“In a mental health crisis, getting proper care can be a matter of life and death. This will require insurers to help patients arrange mental health care when they can’t find timely services on their own,” Garvin said. “This reform will make sure Oklahomans can get the help they need quickly and without the higher costs associated with out-of-network care. This will make Oklahoma a leader in mental health care.”

Under SB 254, should a patient not be able to find the necessary in-network mental and behavioral healthcare, the insurer will be required to arrange the necessary care out-of-network. The bill prohibits costs for out-of-network care from being passed onto the patient outside of their normal deductible and copay. Each health plan will also be required to have a documented procedure to assist a plan member in accessing out-of-network behavioral healthcare.

SB 254 also allows the Oklahoma Insurance Department to see the procedure if they have to investigate an instance of a failure to ensure coverage. Lastly, the bill will also allow telehealth services to be used when deemed medically appropriate.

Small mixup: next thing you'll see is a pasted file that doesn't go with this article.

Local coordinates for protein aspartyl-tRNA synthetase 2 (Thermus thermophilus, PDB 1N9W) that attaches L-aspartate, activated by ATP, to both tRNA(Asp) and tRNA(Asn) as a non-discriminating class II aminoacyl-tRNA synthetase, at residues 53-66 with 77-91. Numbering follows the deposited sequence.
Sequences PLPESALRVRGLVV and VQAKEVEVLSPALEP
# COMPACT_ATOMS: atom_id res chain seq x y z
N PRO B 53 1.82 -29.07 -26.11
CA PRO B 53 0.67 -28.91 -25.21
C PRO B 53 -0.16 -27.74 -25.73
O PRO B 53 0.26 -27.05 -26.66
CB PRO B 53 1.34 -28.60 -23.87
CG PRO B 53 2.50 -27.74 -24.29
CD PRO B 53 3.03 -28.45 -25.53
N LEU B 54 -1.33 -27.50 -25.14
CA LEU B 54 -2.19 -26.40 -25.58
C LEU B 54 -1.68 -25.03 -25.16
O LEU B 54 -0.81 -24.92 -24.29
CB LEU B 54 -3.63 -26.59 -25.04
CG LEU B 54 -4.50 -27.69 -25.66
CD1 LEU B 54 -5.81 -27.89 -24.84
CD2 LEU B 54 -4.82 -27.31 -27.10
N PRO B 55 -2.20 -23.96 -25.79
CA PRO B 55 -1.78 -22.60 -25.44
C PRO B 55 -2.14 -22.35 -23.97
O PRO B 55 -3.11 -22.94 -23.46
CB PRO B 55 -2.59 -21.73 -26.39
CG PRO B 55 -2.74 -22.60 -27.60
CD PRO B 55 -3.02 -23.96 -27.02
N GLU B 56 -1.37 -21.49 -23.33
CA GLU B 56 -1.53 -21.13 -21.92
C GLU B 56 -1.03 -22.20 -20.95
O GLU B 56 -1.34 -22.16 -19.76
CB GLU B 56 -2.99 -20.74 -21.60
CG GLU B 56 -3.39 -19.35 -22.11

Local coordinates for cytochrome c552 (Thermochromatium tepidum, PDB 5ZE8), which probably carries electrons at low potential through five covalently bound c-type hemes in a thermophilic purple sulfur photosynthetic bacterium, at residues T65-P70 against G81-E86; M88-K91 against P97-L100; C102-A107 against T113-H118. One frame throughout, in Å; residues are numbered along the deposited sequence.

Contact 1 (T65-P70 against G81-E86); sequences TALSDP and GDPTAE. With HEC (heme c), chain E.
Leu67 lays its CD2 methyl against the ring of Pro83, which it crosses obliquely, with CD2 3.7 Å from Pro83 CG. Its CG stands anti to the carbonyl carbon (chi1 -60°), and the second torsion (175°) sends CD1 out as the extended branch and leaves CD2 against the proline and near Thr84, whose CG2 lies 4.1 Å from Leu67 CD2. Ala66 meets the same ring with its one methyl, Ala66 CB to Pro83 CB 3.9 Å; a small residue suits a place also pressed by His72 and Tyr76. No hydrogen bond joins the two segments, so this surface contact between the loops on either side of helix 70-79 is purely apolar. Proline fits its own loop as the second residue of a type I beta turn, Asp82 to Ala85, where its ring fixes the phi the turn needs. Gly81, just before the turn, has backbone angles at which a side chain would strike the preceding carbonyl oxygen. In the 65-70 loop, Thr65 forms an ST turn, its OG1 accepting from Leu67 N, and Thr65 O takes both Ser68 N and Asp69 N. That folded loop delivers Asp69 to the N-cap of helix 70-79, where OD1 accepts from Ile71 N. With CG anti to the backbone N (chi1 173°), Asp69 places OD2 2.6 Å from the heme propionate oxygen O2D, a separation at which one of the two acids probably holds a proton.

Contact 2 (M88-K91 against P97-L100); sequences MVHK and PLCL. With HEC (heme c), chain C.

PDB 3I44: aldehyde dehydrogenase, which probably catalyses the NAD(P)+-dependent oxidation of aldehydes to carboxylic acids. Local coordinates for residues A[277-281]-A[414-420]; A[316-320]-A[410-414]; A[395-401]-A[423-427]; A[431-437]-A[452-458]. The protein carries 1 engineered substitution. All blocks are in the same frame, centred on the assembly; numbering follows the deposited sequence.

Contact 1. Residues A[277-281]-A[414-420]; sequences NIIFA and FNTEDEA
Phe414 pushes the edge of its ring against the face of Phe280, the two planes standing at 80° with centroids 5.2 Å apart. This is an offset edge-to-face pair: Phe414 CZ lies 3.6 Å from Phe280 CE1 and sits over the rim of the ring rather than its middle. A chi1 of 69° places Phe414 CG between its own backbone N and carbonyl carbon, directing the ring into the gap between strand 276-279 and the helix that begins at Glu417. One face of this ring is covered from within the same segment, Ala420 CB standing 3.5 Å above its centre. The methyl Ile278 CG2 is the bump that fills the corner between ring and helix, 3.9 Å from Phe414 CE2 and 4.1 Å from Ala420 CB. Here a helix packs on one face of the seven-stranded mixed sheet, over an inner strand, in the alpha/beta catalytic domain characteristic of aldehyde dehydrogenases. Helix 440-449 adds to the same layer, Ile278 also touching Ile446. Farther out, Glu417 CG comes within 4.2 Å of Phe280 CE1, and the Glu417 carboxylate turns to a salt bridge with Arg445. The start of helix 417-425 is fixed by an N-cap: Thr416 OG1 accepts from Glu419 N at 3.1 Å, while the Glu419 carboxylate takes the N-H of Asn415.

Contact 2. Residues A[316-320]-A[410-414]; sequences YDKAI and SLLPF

Rep. Jeff Boatman, R-Tulsa, authored the bill while in the House.

“When mental health services are unavailable in a reasonable timeframe, Oklahomans suffer,” Boatman said. “By requiring a matching rate for in-network providers when care is provided out-of-network in these situations, Oklahomans across the state can receive the assistance they need without worrying about the cost

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Readers’ letters, Victoria Times Colonist, May 18, 2023

Parking requirements should be reduced

Some letter-writers have criticized the City of Victoria for approving new housing with little or no parking. I’m pleased to see Victoria finally move in this direction.